From the moment that the unravelling of two small pieces of paper at the FIFA World Cup™ Final Draw in December 2013 paired Uruguay with England in a meeting of two Trophy winners, the spotlight has been relentlessly directed at Luis Suarez.

Two days previously, the Liverpool No7 had served up a mesmeric performance under the floodlights of Anfield, mercilessly pulverising Norwich City with four strikes of the highest standard.

On that evening, the Englishmen among his side had watched and supported the Salto native’s exploits gleefully; less than 48 hours later, Steven Gerrard, Jordan Henderson and Co were already pondering how the Three Lions would stop a player who troubled the most stubborn of Premier League defences in 2013/14.

Uruguay are a really good side, so we've just got to concentrate and prepare as best we can.

Jordan Henderson, England midfielder

It almost became academic. Mere weeks before a ball was kicked at Brazil 2014, Suarez’s participation was plunged into doubt by a knee operation, and his lack of match fitness forced the La Celeste talisman to frustratingly observe from the bench as Oscar Tabarez’s charges were overturned 3-1 by Costa Rica in their Group D opener.

“If Luis doesn’t play it is obviously a positive, because he is a fantastic player,” Anfield colleague Henderson told FIFA. “But I'm sure he is chomping at the bit and he is doing everything he can to be fit for the game. Uruguay are a really good side as well, so we've just got to concentrate on the next game, recover well and prepare as best we can.”

England’s evolving No14 was a starter in defeat against Italy on Saturday, but insisted that lessons can be learned to take into a meeting with Uruguay: “There are a lot of positives to come out of it, and we have got to stay confident, keep believing and look forward to the next game.”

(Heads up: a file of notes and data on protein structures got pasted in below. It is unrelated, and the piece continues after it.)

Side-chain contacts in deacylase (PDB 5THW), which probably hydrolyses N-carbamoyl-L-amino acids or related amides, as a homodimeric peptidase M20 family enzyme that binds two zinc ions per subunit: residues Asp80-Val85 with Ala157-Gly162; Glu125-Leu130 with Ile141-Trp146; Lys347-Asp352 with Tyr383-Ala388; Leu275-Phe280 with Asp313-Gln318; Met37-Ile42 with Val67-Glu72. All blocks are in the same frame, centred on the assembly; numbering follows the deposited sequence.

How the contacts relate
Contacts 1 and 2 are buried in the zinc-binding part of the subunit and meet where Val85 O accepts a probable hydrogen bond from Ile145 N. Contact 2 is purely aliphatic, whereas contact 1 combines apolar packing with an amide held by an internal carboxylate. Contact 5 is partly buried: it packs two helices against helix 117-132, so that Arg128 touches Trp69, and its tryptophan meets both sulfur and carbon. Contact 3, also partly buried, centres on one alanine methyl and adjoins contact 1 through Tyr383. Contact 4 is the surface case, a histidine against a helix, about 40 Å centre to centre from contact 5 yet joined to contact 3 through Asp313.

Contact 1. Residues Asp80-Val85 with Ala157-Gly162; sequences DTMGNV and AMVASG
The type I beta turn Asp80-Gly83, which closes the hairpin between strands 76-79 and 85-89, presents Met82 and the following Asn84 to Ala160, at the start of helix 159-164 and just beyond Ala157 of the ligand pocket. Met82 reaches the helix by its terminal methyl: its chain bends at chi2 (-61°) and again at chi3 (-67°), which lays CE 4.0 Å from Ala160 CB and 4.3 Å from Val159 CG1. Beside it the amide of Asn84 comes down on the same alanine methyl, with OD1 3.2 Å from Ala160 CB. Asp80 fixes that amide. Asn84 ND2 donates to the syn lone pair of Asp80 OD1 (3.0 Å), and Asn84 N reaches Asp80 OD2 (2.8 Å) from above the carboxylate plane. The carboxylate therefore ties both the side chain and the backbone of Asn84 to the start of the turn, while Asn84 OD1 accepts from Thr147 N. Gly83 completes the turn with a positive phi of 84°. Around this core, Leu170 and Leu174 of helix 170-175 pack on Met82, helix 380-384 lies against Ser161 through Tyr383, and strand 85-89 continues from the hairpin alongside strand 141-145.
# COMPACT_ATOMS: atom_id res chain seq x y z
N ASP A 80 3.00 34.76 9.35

Sturridge v Suarez in Sao Paulo
With the stakes raised by both sides’ failure to secure points in the competition yet, Suarez has declared himself “100 per cent” available to meet familiar faces in Sao Paulo this Thursday.  “I feel really great,” Suarez told FIFA. “I am really motivated to play again. I'm feeling better and stronger than before and ready to try to turn this situation around.”

That determination to rescue the South American champions’ challenge outweighs any desire to impress against the country he calls home for much of the year. The former Ajax man continued: “Obviously it's going to be special because that's where I play. I know all of the players. But the anxiousness to prove myself won't overwhelm me because I play there all year round and I don't have to prove anything to anyone.”

The rhetoric emanating from the opposition camp has underlined the logic that Roy Hodgson’s outfit cannot focus wholly on Suarez, and particularly when Tabarez can field alternative attacking riches. The England manager, meanwhile, is able to harness the other half of the Reds’ ‘SAS’ partnership, Daniel Sturridge, who struck home beautifully in his first FIFA World Cup fixture.

“Whether they have Luis or not, we'll play the same,” added Sturridge. “He’s a world-class player, but we’re facing Uruguay, with [Edinson] Cavani, [Diego] Forlan - a legend – and other players who are very technically gifted and can do a lot of things on a football field. We’re worrying about them as a team, not just about Luis.”

“Knowing” England’s talents was a recurring motif of Suarez’s conversation with FIFA as the striker plots a salvage mission, so perhaps the difference at the Arena Corinthians will have to be decided by something unexpected.